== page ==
Luke:
One does see people as they are but it is also a case of seeing them as they want to be seen. All people have their guard up, some more than others, so they will let you see what they want you to see. If a person feels they let you see too much of their real self after they've had too many drinks, they simply don't come back, or will blame the booze for their behaviour. So one has to keep a balance of keeping them close while keeping them at a distance. There are also the lonely people out there who latch onto the bartender and don't realise that they are there for a job not for a party. It can often lead to awkward moments as they misunderstand the bartenders friendliness. You see people's true nature, the best of it and the worst of it, and it is truly eye opening. It helps understand the world and it's people more clearly.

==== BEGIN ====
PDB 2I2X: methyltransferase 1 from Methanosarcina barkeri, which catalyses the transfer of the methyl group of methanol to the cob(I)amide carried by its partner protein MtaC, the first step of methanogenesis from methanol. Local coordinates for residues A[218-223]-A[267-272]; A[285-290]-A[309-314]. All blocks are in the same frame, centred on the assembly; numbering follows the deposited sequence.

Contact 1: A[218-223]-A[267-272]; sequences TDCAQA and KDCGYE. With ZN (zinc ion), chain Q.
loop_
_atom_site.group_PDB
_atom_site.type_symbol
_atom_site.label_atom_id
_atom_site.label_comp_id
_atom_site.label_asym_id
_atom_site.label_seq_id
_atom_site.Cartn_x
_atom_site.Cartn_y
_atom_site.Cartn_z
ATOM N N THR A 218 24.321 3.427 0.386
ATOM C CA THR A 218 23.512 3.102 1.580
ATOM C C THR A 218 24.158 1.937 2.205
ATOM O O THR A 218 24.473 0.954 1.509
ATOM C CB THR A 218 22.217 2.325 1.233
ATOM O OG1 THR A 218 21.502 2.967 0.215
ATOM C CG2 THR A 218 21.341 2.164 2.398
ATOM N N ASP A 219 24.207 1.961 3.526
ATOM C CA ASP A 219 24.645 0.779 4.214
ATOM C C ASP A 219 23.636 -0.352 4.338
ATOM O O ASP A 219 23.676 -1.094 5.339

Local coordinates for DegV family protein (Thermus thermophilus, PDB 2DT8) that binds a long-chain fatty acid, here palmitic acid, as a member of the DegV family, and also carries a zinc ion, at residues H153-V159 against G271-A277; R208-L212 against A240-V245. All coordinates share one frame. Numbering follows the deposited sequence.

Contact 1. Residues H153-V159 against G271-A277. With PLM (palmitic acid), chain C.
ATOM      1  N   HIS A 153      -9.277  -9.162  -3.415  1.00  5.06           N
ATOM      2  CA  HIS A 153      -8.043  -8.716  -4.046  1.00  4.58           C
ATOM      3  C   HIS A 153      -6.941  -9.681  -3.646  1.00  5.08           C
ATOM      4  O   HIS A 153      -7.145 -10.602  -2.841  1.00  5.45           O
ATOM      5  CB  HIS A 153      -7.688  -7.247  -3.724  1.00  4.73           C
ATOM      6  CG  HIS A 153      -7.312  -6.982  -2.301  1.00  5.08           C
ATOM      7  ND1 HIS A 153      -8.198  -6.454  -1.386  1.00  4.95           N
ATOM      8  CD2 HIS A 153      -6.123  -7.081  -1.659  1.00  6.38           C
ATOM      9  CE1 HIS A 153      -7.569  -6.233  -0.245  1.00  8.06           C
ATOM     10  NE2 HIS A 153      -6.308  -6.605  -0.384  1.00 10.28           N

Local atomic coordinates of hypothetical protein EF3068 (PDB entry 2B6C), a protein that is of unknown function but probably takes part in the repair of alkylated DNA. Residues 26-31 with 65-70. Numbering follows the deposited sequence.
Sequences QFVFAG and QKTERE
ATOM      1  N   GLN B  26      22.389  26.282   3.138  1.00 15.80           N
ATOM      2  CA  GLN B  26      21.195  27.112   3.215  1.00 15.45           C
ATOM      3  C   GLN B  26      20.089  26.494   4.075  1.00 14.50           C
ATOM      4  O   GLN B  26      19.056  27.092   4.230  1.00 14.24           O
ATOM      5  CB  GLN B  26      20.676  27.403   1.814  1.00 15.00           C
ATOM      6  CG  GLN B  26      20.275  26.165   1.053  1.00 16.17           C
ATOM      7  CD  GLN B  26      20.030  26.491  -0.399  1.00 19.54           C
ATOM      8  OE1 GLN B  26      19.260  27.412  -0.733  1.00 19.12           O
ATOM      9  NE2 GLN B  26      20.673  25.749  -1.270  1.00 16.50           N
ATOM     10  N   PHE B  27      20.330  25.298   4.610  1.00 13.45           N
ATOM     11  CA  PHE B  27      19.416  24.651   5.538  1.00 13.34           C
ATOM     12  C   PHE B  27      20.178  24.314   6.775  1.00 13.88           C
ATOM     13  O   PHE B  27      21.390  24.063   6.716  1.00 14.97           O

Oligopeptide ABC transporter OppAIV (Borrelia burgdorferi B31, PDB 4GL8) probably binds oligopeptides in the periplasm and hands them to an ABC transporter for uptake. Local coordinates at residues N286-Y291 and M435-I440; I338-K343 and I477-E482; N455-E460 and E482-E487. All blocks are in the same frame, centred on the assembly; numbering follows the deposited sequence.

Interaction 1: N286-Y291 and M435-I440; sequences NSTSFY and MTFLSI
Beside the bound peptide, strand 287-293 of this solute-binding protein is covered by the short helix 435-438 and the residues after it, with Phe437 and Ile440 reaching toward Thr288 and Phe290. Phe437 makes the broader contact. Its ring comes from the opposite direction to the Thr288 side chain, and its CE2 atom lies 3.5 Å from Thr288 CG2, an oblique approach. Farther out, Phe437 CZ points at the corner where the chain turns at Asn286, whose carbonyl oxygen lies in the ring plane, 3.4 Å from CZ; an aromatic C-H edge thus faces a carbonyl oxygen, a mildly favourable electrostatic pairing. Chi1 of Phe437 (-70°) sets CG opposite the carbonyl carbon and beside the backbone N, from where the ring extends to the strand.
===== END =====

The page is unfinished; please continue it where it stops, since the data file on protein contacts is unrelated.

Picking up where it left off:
Trev:
We are all full of those insecurities and walls as you say. Whether it is trust or booze that drop the guard, it would be great if there were more places where people did feel comfortable giving and receiving that support. A lot of us probably go through similar struggles not realising how common they are. Religious people get to talk to ministers, priests, rabbis, imams and the like. Secular people probably need to rely on paid support... and so there can be confusion when that support comes from a barman. Especially if that barman isn't as interested in other people as you are! Social Media does open a potential avenue for us to get closer to the stories of other real people. But, like a bar, it probably also comes with the bad behaviour and aggression that can sometimes bring out the bad with the good.